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In one of the most bizarre cases of political repression in modern history, the People's Republic of China has banned a spiritual practice built around traditional exercises and meditation. They say that Falun Gong has become a dangerous threat to the largest nation on Earth. In a return to the dark days of the Cultural Revolution, they have burned thousands of Falun Gong books and literature. They have beaten and detained thousands of practitioners. They have issued an arrest warrant for Falun Gong founder Li Hongzhi. They are sentencing some practioners to long periods of incarceration at show trials. World leaders and human rights groups are speaking out.
Why is this happening? Is it because Falun Gong has attracted an estimated l00 million practitioners? What is Falun Gong's appeal? What is it that China fears?
This is their story. Largely Unheard. Until Now.
This timely non-fiction book presents the inside story of China's crackdown on Falun Gong, taking a stand against the most blatant and pervasive political book burning since the days of Hitler's rise to power. By offering Falun Gong's story in the context of the current crisis in China, it provides an important look at a dramatic underreported and unfolding story. In China, their point of view has been banned. It deserves to be heard worldwide.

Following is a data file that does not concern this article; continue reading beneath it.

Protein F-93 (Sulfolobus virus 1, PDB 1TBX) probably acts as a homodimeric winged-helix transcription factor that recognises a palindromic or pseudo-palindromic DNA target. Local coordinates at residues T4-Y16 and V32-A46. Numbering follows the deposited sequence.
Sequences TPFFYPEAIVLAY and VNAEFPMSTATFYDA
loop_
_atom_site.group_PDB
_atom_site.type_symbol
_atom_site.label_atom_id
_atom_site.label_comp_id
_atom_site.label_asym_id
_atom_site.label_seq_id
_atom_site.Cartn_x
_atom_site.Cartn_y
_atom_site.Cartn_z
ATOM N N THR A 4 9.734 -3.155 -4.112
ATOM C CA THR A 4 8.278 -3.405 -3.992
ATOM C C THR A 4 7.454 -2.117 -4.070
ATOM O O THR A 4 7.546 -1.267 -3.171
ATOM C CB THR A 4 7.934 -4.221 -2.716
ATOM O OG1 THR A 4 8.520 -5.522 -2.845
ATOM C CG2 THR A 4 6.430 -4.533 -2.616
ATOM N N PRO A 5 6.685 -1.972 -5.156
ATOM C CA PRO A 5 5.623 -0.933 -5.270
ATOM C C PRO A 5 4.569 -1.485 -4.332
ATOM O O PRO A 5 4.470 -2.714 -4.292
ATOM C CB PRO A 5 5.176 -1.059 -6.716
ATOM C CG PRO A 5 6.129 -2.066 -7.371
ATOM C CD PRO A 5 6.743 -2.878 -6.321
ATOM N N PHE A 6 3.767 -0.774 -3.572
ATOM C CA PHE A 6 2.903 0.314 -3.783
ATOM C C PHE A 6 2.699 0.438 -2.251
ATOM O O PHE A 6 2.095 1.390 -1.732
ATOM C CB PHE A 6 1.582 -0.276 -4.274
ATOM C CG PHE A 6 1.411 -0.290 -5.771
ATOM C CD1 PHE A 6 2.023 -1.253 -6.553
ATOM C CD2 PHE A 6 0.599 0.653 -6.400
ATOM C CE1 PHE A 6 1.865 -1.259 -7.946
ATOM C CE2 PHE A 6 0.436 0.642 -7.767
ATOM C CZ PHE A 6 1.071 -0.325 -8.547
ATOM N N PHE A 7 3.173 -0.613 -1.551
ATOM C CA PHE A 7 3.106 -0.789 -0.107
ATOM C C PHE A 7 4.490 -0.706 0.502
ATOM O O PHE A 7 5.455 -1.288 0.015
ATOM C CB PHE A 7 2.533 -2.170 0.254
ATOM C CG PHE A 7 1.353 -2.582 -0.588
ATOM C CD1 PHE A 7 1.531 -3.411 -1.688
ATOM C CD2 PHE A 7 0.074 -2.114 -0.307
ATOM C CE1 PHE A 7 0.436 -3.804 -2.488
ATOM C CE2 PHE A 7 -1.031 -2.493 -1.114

Veteran journalist Danny Schechter executive produced "China Now" for Channel 13 in 1991. He has written about Chinese issues for Newsday and Z Magazine. He is the author of The More You Watch, The Less You Know (Seven Stories Press) and is the executive producer of Globalvision and executive editor of the Media Channel (www.mediachannel.org).
"The picture doesn't add up. What I see here with these people and what they're doing, they seem very normal people. They're from all walks of life; and then on the other side you've got this picture that the Chinese government is painting, and the two just don't match."-Adam Montanaro, Falun Gong practitioner (USA)
On October 1, 1999, in the symbolic center of China at the vast square in Beijing called Tiananmen, with the Great Hall of the People on the west side, and the Gate of Heavenly Peace fronting the Forbidden City on the north, the People’s Republic threw itself the mother of all parties to celebrate its fiftieth birthday.
Some half a million people turned out to dance, prance, and gawk at a massive four-mile-long parade of awesome military equipment. The subtext of this unprecedented ninety-float procession of marching soldiers in formation, jet fighters, ballistic missiles, and shiny tanks was an unspoken but hardly subliminal message: "We are strong: DON’T MESS WITH US!" Watching over the lavish and theatrical display of patriotic showboating was a color portrait, now on permanent display and still adored by millions: the image of the guerrilla fighter turned Great Helmsman and Chairman of the Chinese revolution, the late Mao Zedong. Fireworks cascading overhead were given names like "Chanting the Eulogy of the Motherland."
Tiananmen Square was an armed encampment that day, circled by army and police units and patrolled closely by squadrons of internal security forces on alert for possible disturbances. There had been fears that Muslim extremists from the northwest might throw bombs into the crowd. There were worries that the remnants of the protesters who had turned the same square into a worldwide symbol of shame and repression a decade earlier might resurface to embarrass the regime and spoil the party.